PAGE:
In almost every American asset class, one common theme that emerges is « market breadth stress ». In the REIT space – which is closely correlated with the mortgage business – total returns were negative in the third quarter of 2023, as per Nareit, a global advocacy group for REITs and real estate companies with an interest in U.S. real estate. All equity REITs were down 8.3% for the quarter, and mortgage REITs posted a total return of -2.2%.
As of the second quarter of 2023, the average REIT leverage ratio was 34.6% and the weighted average term to maturity of total debt was nearly 7 years. The returns on nearly REIT sub-class have been flashing red since August.
The average used-vehicle listing price at the beginning of October was down 5% compared to the same period in 2022. Meanwhile, wholesale prices were down 3.9% year over year.
The lower the price segment, the tighter the inventory. Used vehicles priced under $10,000 had a days’ supply of 32, with days’ supply increasing with every higher price segment with the « over $35,000 category » having 58 days of supply. Rising car loan rates would have an even further effect on sales volumes and days in supply.
When it comes to Electric Vehicles (EVs), a number of articles published before indicated that consumption was limited to a number of « creamy segments » that were over-catered. This has had a deflationary effect on demand within the used EV car market as well. For instance, the average price of a used Tesla has had a 41% drop in value relative to the all-time highs seen in July 2022.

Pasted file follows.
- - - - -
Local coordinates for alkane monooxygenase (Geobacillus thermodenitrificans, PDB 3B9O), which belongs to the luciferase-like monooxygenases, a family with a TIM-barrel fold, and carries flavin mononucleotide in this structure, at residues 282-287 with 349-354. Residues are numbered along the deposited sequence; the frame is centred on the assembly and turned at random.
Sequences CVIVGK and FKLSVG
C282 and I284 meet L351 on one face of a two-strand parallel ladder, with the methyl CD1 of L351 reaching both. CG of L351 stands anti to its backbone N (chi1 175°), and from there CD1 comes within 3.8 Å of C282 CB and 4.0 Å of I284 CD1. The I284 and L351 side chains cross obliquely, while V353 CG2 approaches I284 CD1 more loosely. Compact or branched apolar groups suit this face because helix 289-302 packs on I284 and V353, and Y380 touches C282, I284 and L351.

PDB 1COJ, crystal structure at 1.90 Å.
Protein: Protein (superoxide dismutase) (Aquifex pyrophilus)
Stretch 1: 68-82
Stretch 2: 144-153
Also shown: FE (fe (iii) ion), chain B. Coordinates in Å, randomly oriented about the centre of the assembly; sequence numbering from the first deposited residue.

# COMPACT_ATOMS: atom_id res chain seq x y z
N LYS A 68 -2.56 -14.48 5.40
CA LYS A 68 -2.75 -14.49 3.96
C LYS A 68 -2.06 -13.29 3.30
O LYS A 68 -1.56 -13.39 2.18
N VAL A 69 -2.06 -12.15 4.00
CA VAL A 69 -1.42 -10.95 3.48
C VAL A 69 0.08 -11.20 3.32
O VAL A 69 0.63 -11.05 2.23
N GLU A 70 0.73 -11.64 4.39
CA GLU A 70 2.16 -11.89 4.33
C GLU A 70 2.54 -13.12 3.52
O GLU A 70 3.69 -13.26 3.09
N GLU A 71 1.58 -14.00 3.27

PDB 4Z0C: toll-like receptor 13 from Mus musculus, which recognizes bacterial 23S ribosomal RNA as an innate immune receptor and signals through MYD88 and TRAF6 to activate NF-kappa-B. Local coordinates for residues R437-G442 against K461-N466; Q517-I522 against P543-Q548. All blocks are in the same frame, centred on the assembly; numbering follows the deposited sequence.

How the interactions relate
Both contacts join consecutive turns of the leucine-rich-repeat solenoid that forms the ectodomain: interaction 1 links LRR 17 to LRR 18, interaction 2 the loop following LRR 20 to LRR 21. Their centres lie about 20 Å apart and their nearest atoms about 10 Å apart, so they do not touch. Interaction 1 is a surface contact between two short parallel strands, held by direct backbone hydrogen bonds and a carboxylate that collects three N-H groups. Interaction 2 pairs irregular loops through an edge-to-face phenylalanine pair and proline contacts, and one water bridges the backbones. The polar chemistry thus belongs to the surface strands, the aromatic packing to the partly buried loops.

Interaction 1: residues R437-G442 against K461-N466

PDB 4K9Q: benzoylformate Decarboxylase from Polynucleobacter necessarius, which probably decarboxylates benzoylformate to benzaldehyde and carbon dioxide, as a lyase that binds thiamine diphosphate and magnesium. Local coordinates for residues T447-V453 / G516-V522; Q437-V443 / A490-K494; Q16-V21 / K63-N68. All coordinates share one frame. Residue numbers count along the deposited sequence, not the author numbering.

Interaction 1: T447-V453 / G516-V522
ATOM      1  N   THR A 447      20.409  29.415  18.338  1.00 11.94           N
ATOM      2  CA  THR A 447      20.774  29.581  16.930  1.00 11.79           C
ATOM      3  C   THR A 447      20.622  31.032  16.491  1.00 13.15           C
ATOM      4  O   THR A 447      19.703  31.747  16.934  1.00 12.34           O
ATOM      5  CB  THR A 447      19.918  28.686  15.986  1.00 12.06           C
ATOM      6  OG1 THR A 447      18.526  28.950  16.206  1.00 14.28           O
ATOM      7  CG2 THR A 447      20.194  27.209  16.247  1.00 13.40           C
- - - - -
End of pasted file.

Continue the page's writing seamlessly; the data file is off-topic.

While the latest meeting by the Federal Reserve resulted in a unanimous decision to hold rates steady at their current level of between 5.25% and 5.5%, it still marks a more than five-fold increase on rates relative to April 2020 when they were at a record-low of 0.5%. The Fed’s benchmark rate has had an explosive effect on mortgage rates, car loans and credit cards’ annual percentage rates (APRs). In that regard, the Federal Reserve is between a rock and a hard place: while mopping up money supply and reining in inflation requires rate hikes, doing so would eventually trigger a further drop-off in American consumption going into a year that is fraught with ever-deepening political polarization and a looming presidential election.
A « high rate for longer » in conjunction with dropping consumption trends has had the broad market’s forward earnings being estimated as trending downwards. The present rate throws forth an interesting « crossover » point: for the first time in this current century, cash (short-term Treasury Bills) is at an advantage versus equities: six-month U.S. T-Bills yield about 5.5% while the S&P 500’s earnings yield 4.7% as of end of September.